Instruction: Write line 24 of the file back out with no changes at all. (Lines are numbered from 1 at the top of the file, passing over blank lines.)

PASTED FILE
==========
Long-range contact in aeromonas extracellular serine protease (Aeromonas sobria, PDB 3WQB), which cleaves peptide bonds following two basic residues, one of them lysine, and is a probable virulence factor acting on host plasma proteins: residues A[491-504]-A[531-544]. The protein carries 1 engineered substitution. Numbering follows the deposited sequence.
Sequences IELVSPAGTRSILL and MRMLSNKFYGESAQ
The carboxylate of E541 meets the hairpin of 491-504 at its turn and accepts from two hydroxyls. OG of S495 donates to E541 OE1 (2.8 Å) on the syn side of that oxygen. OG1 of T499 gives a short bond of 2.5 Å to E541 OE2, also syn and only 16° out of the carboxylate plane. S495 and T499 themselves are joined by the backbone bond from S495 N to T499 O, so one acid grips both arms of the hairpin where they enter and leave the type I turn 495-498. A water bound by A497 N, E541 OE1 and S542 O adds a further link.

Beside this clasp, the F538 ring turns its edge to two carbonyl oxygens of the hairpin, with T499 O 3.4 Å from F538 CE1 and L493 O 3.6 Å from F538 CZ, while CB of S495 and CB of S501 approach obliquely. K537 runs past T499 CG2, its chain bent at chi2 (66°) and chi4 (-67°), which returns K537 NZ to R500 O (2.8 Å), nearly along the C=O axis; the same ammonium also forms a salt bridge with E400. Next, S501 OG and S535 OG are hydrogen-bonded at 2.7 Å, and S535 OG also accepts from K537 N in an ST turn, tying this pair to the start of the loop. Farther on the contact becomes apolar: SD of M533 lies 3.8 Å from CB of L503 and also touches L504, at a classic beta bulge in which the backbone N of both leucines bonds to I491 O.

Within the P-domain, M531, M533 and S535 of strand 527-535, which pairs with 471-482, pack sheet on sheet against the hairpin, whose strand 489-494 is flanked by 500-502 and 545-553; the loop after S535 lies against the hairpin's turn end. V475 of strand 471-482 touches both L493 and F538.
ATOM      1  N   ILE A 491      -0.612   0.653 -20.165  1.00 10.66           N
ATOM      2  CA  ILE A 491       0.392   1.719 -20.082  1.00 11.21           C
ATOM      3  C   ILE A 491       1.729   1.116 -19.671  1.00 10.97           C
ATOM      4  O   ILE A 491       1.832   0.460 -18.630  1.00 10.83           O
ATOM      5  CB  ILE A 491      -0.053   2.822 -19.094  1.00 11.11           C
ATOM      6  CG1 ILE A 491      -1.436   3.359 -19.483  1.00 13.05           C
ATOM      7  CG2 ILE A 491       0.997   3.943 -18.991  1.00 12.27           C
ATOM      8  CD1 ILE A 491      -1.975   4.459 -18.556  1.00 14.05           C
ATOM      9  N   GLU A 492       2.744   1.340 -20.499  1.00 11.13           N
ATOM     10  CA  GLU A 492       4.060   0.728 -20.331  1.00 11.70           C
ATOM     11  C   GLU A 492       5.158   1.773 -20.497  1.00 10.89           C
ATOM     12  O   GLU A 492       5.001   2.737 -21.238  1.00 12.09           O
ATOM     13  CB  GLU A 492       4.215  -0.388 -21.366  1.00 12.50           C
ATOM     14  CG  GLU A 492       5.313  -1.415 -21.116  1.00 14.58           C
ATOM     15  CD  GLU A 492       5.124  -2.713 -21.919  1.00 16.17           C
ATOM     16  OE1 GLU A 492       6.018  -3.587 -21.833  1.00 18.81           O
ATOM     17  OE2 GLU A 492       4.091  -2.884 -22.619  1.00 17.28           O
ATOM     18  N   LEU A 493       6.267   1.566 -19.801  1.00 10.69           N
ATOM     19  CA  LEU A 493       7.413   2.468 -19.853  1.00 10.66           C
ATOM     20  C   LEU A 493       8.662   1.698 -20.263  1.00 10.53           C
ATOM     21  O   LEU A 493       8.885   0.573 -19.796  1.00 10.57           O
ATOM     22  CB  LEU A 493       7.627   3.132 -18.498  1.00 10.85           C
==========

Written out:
ATOM     19  CA  LEU A 493       7.413   2.468 -19.853  1.00 10.66           C